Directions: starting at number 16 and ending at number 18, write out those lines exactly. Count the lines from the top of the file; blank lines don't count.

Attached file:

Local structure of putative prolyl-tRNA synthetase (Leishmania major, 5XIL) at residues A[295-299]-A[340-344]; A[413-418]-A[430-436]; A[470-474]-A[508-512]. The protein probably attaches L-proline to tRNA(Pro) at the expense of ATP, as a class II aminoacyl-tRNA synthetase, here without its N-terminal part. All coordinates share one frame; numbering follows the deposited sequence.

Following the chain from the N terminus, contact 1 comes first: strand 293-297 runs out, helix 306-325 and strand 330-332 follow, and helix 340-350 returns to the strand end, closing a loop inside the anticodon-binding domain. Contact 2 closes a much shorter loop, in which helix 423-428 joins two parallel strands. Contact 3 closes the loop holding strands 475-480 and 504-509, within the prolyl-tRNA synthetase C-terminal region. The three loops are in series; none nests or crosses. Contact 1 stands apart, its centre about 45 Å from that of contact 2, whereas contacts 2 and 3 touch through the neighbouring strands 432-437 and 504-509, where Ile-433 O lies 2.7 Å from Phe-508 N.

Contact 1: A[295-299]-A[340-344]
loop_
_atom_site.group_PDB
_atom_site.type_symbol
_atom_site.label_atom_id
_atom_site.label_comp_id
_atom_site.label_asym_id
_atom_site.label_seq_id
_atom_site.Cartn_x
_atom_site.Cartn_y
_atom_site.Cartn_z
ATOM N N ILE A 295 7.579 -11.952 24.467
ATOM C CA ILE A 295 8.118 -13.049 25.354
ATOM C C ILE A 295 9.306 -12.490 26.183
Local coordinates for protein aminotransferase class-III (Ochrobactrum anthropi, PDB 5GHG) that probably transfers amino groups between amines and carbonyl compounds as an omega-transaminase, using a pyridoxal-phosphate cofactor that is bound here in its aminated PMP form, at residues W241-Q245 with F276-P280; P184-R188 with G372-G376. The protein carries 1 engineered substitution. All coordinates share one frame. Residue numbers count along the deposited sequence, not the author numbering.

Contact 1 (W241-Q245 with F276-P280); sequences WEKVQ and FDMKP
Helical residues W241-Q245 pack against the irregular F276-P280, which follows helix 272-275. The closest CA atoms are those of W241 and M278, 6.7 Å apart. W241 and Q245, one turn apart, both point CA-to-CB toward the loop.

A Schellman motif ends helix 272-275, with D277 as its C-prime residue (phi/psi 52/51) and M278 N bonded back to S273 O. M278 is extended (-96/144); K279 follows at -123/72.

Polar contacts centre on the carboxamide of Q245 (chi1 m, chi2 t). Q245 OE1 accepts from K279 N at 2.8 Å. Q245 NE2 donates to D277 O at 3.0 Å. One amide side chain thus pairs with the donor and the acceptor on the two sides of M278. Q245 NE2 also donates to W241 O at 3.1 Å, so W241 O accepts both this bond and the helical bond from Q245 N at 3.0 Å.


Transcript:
ATOM C C ILE A 295 9.306 -12.490 26.183
Local coordinates for protein aminotransferase class-III (Ochrobactrum anthropi, PDB 5GHG) that probably transfers amino groups between amines and carbonyl compounds as an omega-transaminase, using a pyridoxal-phosphate cofactor that is bound here in its aminated PMP form, at residues W241-Q245 with F276-P280; P184-R188 with G372-G376. The protein carries 1 engineered substitution. All coordinates share one frame. Residue numbers count along the deposited sequence, not the author numbering.

Contact 1 (W241-Q245 with F276-P280); sequences WEKVQ and FDMKP